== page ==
Bilateral LASIK

We are opposed to LASIK on both eyes in the same day because it denies patients the opportunity to assess the surgical outcome and quality of vision in the first eye before risking the fellow eye. Moreover, bilateral LASIK places patients at risk of complications and possible vision loss in both eyes. The FDA LASIK website warns: “Although the convenience of having surgery on both eyes on the same day is attractive, this practice is riskier than having two separate surgeries”. (1)

Most LASIK surgeons prefer to perform LASIK on both eyes simultaneously because of the financial benefits to themselves. In a survey of members of the American Society of Cataract and Refractive Surgery (ASCRS), 91% of LASIK surgeons who responded did not offer patients the option of having surgery on one eye at a time. (2)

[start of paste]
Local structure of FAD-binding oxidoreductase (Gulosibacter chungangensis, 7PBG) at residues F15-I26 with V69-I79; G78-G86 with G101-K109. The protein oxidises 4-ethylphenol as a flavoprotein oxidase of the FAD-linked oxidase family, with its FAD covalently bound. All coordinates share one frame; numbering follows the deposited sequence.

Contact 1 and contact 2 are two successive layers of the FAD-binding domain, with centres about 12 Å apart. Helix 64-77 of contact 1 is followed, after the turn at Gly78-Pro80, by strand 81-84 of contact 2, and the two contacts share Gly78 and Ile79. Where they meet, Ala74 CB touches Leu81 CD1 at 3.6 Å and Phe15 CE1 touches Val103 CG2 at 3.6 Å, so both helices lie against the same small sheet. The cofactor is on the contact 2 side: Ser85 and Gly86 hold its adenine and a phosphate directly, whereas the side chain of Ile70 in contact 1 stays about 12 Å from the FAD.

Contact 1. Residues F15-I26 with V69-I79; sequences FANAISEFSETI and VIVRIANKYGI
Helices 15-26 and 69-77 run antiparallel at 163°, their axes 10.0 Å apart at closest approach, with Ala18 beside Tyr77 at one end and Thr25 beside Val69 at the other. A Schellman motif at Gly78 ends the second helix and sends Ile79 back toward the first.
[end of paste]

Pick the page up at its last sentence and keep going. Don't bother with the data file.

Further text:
“I consider it particularly appropriate that simultaneous bilateral laser in situ keratomileusis (LASIK) is subjected to serious questioning. One can only marvel at the naive trust by patients in modern medicine and in their surgeons and the similarly naive convictions of surgeons that simultaneous bilateral LASIK is what the patients need… It is not purely a safety issue; simultaneous bilateral surgery violates the principles of informed consent. Nobody can deny that experience with the first eye will render the patient better informed for consenting to the procedure being performed on the second eye.” (3)
– Klaus D. Teichmann, MD


    1. Leaming DV. Practice styles and preferences of ASCRS members – 2003 survey. J Cataract Refract Surg. 2004 Apr; 30(4):892-900.
    1. J Cataract Refract Surg, Volume 26, Number 10 Vol. 26, October 2000.